by Paul Tautges
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Nuggets [5/20/16]

5 Reasons to Join the Global Summit – “Even if you cannot travel to the Chicago area, that doesn’t need to stop you from experiencing the blessings of learning about how God is using biblical counseling to expand his kingdom purposes all over the world.”

Plain Preaching – I’m totally with Joel Beeke on this. Evangelicalism desperately needs more plain preaching. In my opinion, it is our greatest need.

Why Are We Flushing Thousands of Years Down the Toilet?  – “Why would the President and his supporters want to obliterate thousands of years of the most basic distinction of the planet? We’re left shaking our heads utterly perplexed. Why, why, why? Here are the only reasons I can think of…”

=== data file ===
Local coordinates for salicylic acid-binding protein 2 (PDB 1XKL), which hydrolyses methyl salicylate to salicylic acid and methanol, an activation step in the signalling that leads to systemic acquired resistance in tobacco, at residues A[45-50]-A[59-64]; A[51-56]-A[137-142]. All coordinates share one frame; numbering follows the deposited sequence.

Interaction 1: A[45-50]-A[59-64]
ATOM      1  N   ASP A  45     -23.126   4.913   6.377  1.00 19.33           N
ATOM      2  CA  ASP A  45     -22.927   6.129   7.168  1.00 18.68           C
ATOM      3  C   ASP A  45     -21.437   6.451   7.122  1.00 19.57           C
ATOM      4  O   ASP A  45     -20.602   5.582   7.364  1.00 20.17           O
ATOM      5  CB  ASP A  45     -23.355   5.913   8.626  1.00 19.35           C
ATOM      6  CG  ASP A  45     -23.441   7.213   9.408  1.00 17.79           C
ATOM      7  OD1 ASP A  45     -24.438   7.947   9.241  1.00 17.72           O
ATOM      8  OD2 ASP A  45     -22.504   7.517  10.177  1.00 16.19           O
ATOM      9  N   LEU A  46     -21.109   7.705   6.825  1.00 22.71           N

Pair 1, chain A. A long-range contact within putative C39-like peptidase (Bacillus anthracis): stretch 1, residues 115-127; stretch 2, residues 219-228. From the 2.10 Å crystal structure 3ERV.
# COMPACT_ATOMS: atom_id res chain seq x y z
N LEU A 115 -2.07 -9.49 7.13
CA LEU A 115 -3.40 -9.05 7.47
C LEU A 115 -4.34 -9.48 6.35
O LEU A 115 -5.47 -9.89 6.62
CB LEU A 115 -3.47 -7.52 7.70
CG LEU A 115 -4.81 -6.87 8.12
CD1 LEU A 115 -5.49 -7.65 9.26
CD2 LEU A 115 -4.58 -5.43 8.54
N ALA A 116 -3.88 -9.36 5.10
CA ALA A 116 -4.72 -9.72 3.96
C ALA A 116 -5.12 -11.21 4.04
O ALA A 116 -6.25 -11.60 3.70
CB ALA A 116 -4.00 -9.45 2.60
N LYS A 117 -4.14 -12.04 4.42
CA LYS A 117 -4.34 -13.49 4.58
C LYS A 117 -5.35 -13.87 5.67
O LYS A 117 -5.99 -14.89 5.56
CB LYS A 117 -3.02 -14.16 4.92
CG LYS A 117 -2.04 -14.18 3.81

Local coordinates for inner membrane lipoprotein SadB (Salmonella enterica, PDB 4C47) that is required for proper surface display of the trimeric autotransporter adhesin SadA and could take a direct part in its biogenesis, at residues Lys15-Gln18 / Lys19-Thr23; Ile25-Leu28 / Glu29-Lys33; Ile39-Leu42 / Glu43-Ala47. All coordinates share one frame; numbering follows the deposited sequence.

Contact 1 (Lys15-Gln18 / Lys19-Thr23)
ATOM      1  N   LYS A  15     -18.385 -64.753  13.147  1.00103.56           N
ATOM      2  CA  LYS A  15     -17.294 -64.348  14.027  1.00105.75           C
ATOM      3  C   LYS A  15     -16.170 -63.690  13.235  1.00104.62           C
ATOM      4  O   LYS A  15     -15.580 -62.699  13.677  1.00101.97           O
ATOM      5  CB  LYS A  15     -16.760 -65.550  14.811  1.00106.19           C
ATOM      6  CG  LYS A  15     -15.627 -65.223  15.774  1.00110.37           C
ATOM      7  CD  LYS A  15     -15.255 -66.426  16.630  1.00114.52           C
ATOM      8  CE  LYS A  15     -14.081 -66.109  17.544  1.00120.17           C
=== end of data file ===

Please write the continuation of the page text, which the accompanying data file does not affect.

What’s the Compassionate Approach to the Transgender Bathroom Debate? – “Compassion is needed, that is for sure. But the discussion needs to center on the real protection of women and children rather than protection of the transgender movement. Compassion calls for wisdom and recognition of whose rights are actually being trampled.”

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May 16, 2016
by Paul Tautges
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Working Out Our Own Salvation

As believers, we long to be more like Christ but some days we feel we are taking three steps forward and two steps back. How do we approach the Christian life? How do we make steady progress in our spiritual growth? How can we overcome sin and become more like Christ? The teaching in Philippians 2:12-13 is key to answering these questions. But first, let’s think about two unbiblical extremes, popular imbalances in our understanding of sanctification.